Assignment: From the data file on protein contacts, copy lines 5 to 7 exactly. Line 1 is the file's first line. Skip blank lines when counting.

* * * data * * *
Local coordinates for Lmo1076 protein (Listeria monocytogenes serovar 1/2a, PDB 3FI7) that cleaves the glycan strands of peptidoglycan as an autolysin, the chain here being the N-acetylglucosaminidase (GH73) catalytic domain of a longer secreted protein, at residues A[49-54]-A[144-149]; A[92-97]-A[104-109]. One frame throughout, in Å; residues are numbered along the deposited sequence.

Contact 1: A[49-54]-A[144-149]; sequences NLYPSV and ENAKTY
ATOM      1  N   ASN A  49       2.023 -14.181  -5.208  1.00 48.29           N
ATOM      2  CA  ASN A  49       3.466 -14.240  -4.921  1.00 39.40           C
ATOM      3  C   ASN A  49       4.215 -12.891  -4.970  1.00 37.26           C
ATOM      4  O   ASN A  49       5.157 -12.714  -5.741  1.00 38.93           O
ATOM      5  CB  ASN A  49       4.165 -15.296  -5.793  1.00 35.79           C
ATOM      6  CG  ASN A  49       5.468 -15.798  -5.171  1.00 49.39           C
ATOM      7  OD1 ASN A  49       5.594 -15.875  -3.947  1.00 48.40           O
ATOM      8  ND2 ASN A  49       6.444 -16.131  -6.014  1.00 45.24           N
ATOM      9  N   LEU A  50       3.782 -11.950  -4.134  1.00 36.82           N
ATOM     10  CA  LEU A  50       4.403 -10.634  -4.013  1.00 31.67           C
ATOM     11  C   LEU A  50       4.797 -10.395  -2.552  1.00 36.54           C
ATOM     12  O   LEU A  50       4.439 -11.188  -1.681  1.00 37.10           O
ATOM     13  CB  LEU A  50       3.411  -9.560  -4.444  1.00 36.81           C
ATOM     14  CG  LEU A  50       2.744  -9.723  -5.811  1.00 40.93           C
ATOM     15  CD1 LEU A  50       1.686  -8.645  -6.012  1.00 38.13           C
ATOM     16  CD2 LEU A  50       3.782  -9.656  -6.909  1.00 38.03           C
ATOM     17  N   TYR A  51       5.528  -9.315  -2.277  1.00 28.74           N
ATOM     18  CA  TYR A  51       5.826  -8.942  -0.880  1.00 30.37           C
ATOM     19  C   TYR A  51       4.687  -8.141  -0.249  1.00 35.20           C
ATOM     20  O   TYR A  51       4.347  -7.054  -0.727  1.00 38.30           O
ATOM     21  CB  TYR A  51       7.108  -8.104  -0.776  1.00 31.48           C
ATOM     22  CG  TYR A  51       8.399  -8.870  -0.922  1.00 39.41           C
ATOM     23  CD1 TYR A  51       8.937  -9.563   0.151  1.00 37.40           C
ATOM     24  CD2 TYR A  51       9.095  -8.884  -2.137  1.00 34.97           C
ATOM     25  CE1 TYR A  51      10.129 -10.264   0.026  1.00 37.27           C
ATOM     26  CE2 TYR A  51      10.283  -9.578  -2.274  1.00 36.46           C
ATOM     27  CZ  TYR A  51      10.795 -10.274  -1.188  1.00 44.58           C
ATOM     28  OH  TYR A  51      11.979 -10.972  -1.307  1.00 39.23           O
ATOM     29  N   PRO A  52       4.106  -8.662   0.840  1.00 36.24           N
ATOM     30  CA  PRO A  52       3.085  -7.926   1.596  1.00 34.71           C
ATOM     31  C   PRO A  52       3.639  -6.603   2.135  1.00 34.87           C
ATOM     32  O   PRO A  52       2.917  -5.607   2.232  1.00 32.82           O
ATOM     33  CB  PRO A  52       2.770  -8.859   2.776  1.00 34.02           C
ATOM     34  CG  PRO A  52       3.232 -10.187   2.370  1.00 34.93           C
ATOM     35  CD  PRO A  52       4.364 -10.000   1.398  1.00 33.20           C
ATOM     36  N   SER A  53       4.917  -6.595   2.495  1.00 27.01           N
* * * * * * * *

ATOM      3  C   ASN A  49       4.215 -12.891  -4.970  1.00 37.26           C
ATOM      4  O   ASN A  49       5.157 -12.714  -5.741  1.00 38.93           O
ATOM      5  CB  ASN A  49       4.165 -15.296  -5.793  1.00 35.79           C